A group of students reportedly lured a dog to its death intentionally. They tossed the ball across a busy road, knowing that the animal would run after it.
A college in Ireland is currently investigating a troubling incident. Authorities at the University of Limerick claimed that a group of students lured a dog to its death intentionally.
A nearby resident on College Court Drive spoke about the act claiming that a group of drunken college goers had gathered on property, located near a busy road. A small dog was attracted to the crowd and joined them out of curiosity.
The students decided to play a game with the innocent canine. They purposely waited until a van was driving down the street. Then they tossed the ball across the road, knowing that the dog would run after it.
Sadly the pooch did just that. The animal was struck by the van and killed.
To make the situation even more atrocious, the students were laughing after the dog was hit. A petition has been signed seeking punishment for those responsible.
How do you think the students should be disciplined? Should they be suspended from the University?
Kwazulu-Natal TourismSouth Africa's playground, KwaZulu-Natal has spectacular mountain ranges, miles and miles of golden beaches, battlefields and some of the best game reserves in the country. Every June and July, hundreds of thousands of sardines make their way up the coast, getting trapped in bays and coves, they beach themselves and create much excitement at this natural extravaganza.All Video content copyright by Photos of Africa
South Africa's playground, KwaZulu-Natal has spectacular mountain ranges, miles and miles of golden beaches, battlefields and some of the best game reserves in the country. Every June and July, hundreds of thousands of sardines make their way up the coast, getting trapped in bays and coves, they beach themselves and create much excitement at this natural extravaganza.Africa is a new landmark series that takes you on a journey through this vast and diverse continent as it has never been seen before.The world's second largest continent boasts a rich diversity of wildlife and landscapes. It is home to many of the world's best loved and most fascinating animals, as well as, some of its most endangered. Predators such as lions, cheetahs and hyenas roam sweeping savannahs among huge herds of grazing herbivores; while apes, monkeys and snakes inhabit its lush rainforests.All content copyright by Photos of AfricaFilmed with HDV camera , 2005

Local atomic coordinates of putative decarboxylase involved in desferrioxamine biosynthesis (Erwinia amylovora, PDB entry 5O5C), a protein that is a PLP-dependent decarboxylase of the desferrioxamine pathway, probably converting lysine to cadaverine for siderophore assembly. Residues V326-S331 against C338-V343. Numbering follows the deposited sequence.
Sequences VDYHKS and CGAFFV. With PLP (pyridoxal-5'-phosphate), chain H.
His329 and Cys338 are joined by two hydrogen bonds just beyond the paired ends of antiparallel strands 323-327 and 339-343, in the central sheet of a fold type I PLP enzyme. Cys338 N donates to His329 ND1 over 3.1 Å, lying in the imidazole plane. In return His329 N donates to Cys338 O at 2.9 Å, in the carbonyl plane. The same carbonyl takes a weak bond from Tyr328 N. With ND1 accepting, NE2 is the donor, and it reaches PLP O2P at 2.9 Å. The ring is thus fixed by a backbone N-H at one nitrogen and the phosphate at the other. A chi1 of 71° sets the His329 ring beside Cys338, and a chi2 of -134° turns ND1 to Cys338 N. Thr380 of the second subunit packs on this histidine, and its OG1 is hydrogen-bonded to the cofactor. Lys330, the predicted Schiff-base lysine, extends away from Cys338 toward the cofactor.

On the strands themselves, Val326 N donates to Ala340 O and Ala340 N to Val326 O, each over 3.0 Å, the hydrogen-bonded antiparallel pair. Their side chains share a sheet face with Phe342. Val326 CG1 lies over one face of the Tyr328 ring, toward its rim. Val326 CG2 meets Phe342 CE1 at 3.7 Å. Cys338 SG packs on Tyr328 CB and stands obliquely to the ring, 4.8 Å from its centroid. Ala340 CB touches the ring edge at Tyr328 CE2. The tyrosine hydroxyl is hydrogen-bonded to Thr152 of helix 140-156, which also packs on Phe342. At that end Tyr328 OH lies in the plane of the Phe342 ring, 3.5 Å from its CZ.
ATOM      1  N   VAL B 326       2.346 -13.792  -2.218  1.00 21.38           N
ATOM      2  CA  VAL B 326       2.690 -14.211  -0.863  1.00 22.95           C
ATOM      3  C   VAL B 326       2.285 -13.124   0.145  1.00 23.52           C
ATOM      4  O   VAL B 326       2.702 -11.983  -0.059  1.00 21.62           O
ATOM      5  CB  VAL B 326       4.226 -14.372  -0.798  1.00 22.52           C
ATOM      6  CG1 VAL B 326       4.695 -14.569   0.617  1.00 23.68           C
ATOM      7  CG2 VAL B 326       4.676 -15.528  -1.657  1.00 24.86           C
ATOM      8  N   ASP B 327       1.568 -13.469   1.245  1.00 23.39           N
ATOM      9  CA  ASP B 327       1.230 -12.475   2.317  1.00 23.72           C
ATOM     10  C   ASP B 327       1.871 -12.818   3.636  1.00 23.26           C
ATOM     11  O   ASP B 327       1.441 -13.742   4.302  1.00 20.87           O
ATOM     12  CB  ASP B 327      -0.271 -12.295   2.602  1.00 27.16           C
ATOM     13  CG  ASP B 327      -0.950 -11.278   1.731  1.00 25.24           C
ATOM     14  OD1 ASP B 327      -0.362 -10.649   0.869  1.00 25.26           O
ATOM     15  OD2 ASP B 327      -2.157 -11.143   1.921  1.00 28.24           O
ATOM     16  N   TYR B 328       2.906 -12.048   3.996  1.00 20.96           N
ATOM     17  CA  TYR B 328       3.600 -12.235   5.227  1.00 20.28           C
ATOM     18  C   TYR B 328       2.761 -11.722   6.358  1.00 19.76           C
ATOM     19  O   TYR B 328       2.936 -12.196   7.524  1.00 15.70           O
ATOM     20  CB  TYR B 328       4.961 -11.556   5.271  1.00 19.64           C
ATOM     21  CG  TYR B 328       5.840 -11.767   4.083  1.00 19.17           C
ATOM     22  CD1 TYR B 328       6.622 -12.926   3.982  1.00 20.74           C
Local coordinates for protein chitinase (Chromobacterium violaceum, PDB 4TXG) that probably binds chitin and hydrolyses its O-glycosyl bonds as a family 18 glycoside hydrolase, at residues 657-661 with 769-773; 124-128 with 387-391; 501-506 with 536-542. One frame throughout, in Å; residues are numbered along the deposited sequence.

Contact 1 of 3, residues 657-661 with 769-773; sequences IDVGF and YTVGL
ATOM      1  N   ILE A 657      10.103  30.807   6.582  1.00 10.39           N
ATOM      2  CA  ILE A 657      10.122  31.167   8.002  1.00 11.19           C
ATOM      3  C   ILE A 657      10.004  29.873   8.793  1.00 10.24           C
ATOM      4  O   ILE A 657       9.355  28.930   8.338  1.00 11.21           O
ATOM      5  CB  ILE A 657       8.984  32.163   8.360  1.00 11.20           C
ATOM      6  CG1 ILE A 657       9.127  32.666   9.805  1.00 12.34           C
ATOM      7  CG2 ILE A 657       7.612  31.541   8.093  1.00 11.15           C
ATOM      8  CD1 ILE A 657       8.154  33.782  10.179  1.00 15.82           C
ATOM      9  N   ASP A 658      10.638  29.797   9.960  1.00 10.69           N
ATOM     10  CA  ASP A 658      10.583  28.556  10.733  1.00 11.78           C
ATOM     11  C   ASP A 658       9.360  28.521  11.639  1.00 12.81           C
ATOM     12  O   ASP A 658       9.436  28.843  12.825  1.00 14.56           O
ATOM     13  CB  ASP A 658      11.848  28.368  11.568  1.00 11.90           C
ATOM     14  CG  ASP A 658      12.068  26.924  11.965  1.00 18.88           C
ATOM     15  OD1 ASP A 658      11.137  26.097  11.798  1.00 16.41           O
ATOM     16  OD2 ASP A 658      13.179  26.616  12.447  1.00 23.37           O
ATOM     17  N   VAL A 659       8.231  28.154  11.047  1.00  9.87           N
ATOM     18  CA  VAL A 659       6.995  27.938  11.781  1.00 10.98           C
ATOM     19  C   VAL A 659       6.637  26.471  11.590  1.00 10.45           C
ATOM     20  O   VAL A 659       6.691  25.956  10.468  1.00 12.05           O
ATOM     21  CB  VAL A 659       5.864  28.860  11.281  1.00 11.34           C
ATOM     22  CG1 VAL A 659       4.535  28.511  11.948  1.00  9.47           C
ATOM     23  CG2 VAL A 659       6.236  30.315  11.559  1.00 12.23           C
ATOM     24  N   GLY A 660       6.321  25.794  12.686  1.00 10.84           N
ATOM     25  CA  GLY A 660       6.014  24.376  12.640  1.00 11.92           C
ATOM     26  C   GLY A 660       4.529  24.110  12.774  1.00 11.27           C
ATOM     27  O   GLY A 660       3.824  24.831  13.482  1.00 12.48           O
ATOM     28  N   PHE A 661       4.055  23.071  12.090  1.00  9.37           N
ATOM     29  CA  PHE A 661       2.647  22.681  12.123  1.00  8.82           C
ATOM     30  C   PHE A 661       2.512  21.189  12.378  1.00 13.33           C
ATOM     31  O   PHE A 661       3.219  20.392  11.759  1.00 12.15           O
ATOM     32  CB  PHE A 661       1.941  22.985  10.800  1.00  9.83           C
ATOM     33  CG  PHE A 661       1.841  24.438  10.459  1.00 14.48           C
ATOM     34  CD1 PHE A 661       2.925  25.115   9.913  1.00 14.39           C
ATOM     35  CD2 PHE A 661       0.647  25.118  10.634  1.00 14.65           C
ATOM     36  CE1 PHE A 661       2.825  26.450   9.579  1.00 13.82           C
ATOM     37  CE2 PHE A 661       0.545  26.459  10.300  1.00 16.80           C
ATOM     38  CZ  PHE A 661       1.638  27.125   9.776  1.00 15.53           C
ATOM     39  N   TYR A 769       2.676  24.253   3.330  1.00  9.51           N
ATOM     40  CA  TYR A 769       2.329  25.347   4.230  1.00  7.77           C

Here are 10 bodily functions that keep working after people die. Death may be the end of a lot of things, but it’s not the final curtain for everything.Here are 10 bodily functions that keep working after people die according to io9.Number 10. Nail and hair growth. It’s not so much that these features continue to flourish, it just appears that they do. As the body loses moisture and the skins shrinks back, one’s tresses and nails appear to be longer. Number 9. Brain activity. Doctors pronounce death when the heart and lungs stop working. The brain actually continues to pull all of the nutrients and oxygen it can after that point, typically for several minutes. Number 8. Skin cell growth. These cells are both low maintenance and self-reliant. As they spend their lives on the outer borders of the body they get used to nourishment through osmosis and can fend for themselves for at least a few days. Number 7. Urination. Not urinating requires muscle control, and once the body